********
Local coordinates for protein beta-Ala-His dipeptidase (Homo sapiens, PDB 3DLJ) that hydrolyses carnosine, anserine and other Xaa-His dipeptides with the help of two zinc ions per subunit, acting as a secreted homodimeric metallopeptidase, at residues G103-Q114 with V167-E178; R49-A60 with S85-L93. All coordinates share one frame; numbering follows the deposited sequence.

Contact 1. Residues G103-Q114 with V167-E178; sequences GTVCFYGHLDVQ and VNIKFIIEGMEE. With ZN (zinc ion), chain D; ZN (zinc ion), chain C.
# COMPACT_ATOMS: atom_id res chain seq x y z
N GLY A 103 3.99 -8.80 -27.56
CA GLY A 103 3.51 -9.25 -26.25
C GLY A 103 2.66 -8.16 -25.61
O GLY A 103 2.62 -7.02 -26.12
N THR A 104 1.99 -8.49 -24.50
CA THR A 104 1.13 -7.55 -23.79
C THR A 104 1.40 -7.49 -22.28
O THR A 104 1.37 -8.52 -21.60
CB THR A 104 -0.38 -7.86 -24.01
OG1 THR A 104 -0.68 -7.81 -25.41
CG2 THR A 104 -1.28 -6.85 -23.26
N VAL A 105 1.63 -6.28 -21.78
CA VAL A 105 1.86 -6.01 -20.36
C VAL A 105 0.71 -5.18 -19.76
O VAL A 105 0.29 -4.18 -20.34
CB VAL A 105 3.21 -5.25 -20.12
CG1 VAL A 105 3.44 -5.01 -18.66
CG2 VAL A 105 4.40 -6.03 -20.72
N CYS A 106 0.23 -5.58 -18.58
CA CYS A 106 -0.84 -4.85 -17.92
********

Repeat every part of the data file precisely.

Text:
Local coordinates for protein beta-Ala-His dipeptidase (Homo sapiens, PDB 3DLJ) that hydrolyses carnosine, anserine and other Xaa-His dipeptides with the help of two zinc ions per subunit, acting as a secreted homodimeric metallopeptidase, at residues G103-Q114 with V167-E178; R49-A60 with S85-L93. All coordinates share one frame; numbering follows the deposited sequence.

Contact 1. Residues G103-Q114 with V167-E178; sequences GTVCFYGHLDVQ and VNIKFIIEGMEE. With ZN (zinc ion), chain D; ZN (zinc ion), chain C.
# COMPACT_ATOMS: atom_id res chain seq x y z
N GLY A 103 3.99 -8.80 -27.56
CA GLY A 103 3.51 -9.25 -26.25
C GLY A 103 2.66 -8.16 -25.61
O GLY A 103 2.62 -7.02 -26.12
N THR A 104 1.99 -8.49 -24.50
CA THR A 104 1.13 -7.55 -23.79
C THR A 104 1.40 -7.49 -22.28
O THR A 104 1.37 -8.52 -21.60
CB THR A 104 -0.38 -7.86 -24.01
OG1 THR A 104 -0.68 -7.81 -25.41
CG2 THR A 104 -1.28 -6.85 -23.26
N VAL A 105 1.63 -6.28 -21.78
CA VAL A 105 1.86 -6.01 -20.36
C VAL A 105 0.71 -5.18 -19.76
O VAL A 105 0.29 -4.18 -20.34
CB VAL A 105 3.21 -5.25 -20.12
CG1 VAL A 105 3.44 -5.01 -18.66
CG2 VAL A 105 4.40 -6.03 -20.72
N CYS A 106 0.23 -5.58 -18.58
CA CYS A 106 -0.84 -4.85 -17.92